By appointment only:  please email headshot/resume and cover letter to academy@antaeus.org to schedule your audition.

Joceyln Towne and Antonio Jaramillo

The Antaeus Academy focuses on all aspects of classical theater skills, technique and experience. From basic to advanced levels, classes are taught by an ev er-changing roster of some of the finest actors, directors and acting teachers in the country. Experienced actors reinvigorate and reconnect with their craft. Early-career artists learn from seasoned professionals in classes, readings, workshops and productions.  All are encouraged to audition:  previous classical theater training not required.


Classical Styles

Scene work from the classics, focusing on:
Chekhov/Strindberg/Ibsen, American Classics, and Restoration

A series of master classes in classical scene work moderated by various Antaeus members, as well as other acclaimed professional directors and actors. The workshop culminates in a presentation of scene work for Antaeus Company members and invited guests.

Past moderators include: Annette Bening, Gil Cates, Stephen Collins, Brian Cox, Bart DeLorenzo, Nike Doukas, Olympia Dukakis, Sheldon Epps, Brendon Fox, Arye Gross, Michael Hackett, Gregory Itzin, Jessica Kubzansky, Jonathan Lynn, Dakin Matthews, Alfred Molina, Jeffrey Nordling, Austin Pendleton, Diane Rodriguez, Armin Shimerman, Stephanie Shroyer, French Stewart, Elizabeth Swain, & Stephen Wadsworth.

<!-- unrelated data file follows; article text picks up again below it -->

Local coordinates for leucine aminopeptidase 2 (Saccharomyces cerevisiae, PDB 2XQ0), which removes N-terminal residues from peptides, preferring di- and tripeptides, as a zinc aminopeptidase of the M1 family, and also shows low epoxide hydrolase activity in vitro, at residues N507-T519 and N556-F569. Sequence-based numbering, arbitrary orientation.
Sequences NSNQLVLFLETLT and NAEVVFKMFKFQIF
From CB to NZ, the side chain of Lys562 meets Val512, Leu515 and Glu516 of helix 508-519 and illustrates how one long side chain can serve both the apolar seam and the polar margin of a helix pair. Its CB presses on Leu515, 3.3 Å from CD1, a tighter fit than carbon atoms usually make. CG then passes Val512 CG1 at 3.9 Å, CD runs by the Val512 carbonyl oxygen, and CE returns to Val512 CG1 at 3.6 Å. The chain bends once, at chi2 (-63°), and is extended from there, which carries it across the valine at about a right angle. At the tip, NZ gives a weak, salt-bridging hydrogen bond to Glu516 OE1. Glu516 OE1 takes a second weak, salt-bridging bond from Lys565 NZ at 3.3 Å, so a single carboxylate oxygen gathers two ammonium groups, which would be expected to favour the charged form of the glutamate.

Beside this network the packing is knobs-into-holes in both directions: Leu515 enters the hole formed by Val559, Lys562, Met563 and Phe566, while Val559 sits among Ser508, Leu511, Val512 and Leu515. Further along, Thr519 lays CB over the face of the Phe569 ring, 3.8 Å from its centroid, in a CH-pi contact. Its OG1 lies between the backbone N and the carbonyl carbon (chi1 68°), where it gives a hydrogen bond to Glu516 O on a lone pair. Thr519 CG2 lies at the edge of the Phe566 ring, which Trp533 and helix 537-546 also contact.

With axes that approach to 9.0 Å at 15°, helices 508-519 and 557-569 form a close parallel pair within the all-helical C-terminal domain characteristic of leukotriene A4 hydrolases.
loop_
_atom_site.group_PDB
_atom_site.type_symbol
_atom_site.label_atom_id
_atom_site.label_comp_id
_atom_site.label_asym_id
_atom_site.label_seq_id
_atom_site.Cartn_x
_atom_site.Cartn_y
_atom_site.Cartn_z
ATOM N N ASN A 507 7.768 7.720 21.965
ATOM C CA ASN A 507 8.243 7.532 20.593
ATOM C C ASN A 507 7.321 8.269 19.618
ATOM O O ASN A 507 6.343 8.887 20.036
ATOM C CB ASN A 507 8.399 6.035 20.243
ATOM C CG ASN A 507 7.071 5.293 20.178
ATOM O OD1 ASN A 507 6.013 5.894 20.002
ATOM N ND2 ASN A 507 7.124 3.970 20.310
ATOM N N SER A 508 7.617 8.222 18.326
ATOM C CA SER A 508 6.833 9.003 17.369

Tuesdays, 7 – 11pm beginning February 8th
Class fee: $600 for 14 week session, $550 early bird discount.
Class size: 24 – 26 ~ Open to actors age 18 – 35

CS Fundamentals

Scene work from the classics, focusing on:
Shakespeare, The Greeks

Our newest class offering, designed to help upcoming professional actors gain experience and skills in performing the classics.  Through text analysis, monologue and scene work , study will focus intensively on two styles/authors per session, allowing actors intensive exploration in the fundamentals of classical theater.

Tuesdays, 7 – 11pm beginning February 1st
Class fee: $600 for 12 week session, $550 early bird discount.
Class size: 24 – 26 ~ Open to actors age 18 – 35

Shakespeare Workout

Experience the challenges and rewards of playing  Shakespeare in sessions moderated by a rotating group of L.A.’s top actors, directors and acting teachers.